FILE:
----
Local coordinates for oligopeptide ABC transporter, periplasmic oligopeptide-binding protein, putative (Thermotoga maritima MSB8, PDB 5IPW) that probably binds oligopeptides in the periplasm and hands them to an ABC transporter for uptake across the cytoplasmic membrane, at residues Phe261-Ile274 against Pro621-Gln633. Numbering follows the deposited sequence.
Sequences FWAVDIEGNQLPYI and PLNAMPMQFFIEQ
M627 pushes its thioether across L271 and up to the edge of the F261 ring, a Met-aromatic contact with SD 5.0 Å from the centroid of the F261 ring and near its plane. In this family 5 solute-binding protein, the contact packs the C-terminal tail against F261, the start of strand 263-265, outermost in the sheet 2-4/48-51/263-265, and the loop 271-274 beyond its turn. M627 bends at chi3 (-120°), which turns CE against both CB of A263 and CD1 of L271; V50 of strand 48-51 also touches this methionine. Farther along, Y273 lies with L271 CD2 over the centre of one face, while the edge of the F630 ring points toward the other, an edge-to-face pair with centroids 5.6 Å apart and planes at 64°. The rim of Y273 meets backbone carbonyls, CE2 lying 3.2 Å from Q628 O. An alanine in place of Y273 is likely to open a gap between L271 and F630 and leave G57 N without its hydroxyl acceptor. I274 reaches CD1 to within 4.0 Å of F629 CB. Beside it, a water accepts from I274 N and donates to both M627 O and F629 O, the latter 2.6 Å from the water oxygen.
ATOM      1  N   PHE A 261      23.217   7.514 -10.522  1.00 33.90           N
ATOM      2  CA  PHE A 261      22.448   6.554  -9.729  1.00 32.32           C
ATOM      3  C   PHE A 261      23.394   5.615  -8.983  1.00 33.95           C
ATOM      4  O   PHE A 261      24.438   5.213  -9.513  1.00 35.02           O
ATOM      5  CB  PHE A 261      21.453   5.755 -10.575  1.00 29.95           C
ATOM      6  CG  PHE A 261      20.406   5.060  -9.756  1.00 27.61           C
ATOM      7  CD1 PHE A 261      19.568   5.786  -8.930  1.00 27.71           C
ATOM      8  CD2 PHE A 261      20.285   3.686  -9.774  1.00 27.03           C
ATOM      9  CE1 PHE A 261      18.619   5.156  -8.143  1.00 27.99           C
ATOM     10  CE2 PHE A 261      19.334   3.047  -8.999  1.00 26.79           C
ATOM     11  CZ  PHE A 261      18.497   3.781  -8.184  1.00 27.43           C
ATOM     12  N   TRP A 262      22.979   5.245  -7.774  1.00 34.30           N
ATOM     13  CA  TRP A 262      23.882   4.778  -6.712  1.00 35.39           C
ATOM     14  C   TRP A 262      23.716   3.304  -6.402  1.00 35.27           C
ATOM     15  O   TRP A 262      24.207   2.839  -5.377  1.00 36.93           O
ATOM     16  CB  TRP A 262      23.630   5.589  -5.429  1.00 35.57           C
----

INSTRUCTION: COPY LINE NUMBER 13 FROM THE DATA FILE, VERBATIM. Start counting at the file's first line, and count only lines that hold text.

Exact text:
ATOM     10  CE2 PHE A 261      19.334   3.047  -8.999  1.00 26.79           C